belief is just that, belief. I have believed many things till I found out facts and truth. THe fact is renters buy and buyers rent, but I am doing less of both now than I did a few years ago and it is directly due to giving us less and paying more for less. Not about the money, but about the detriment of a hobby that we are all invested in, yet the return on investment is decreasing while costs increase. That is a poor investment, but the studios really aren't getting it. This has happen many times in major corps in the past...the genius marketing people get told by the execs what is expected...meanwhile the marketing people know its a huge marketing disaster, but they go along to up the bottom line, until the execs realize they were wrong, which they are in this case, and then they change.
post #238 of 239
Quote:
Originally Posted by mr. wally View Post

Somewhat off current topic, but is redbox not only giving us second tier audio rentals, but also starting to limit br titles

tried to rent way way back on br tonite and title was nowhere to be found in my area. Saw a redbox reps response to a Facebook post online basically stating they aren't going to carry less popular titles in both formats

I hope I'm wrong about this, but squeezing br title availability is not going to generate ongoing enthusiasm for their rental business

been seeing this in my small town for two years. We have 3 redboxes....and its a college town. The major titles on occasion float in towns around ours, but I can see what is happening. THey are getting less...stretching them out and then a week later bringing to my town...a week after release. IF I was bored and had time and money I would go to surrounding towns rent em all and bring em back to my town just to mess with Redbox. Really this makes no sense...either way they buy a certain amount...what difference does the town make...either way they are going to get rented, unless the person doesn't want to drive to a more out of the way town. I want in on logistics discussions at these companies, because the software and the computer programmers are dolts at times...book smart and brain dead....so caught up in trying to get it to look good, new code/software they forget common sense.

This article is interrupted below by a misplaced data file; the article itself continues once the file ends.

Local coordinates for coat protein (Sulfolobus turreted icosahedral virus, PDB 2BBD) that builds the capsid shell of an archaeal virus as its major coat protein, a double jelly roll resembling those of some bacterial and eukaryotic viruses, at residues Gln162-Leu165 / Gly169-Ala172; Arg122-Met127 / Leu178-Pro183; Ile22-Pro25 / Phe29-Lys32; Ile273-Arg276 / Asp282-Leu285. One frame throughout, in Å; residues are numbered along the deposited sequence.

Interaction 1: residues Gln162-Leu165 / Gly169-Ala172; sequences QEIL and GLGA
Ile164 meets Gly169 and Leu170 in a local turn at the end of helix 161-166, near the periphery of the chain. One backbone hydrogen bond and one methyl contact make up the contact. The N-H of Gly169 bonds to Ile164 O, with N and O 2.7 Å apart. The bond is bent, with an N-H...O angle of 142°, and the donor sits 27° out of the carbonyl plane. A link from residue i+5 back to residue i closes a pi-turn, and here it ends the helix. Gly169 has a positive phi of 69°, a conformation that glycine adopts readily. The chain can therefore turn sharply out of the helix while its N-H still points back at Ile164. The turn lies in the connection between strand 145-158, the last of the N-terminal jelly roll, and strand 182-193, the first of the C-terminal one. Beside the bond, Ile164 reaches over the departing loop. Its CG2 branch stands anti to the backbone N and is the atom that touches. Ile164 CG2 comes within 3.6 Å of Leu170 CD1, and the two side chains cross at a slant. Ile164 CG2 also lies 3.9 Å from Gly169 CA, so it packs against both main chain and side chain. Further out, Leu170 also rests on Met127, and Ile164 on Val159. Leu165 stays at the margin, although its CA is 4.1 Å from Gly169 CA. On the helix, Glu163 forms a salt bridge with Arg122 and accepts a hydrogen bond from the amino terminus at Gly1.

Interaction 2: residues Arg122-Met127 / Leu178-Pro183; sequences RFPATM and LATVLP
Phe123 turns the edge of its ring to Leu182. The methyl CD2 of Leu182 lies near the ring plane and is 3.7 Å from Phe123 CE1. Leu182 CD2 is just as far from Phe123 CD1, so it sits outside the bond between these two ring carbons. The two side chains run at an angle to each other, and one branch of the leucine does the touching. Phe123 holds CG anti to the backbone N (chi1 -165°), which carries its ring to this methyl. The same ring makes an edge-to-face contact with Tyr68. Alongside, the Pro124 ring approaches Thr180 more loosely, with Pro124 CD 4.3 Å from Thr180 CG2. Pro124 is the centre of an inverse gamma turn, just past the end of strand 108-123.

post #239 of 239
Quote:
Originally Posted by mr. wally View Post

Somewhat off current topic, but is redbox not only giving us second tier audio rentals, but also starting to limit br titles

tried to rent way way back on br tonite and title was nowhere to be found in my area. Saw a redbox reps response to a Facebook post online basically stating they aren't going to carry less popular titles in both formats

I hope I'm wrong about this, but squeezing br title availability is not going to generate ongoing enthusiasm for their rental business

Quote:
Originally Posted by Hughmc View Post

been seeing this in my small town for two years. We have 3 redboxes....and its a college town. The major titles on occasion float in towns around ours, but I can see what is happening. THey are getting less...stretching them out and then a week later bringing to my town...a week after release. IF I was bored and had time and money I would go to surrounding towns rent em all and bring em back to my town just to mess with Redbox. Really this makes no sense...either way they buy a certain amount...what difference does the town make...either way they are going to get rented, unless the person doesn't want to drive to a more out of the way town. I want in on logistics discussions at these companies, because the software and the computer programmers are dolts at times...book smart and brain dead....so caught up in trying to get it to look good, new code/software they forget common sense.

I usually use Netflix, but since Thor The Dark World was on a very log wait, I checked my local RedBoxes and not one kiosk in my county had it listed in their inventory. Finally the local Walmart received a copy this week, but by that time Netflix already shipped it to me.


Ian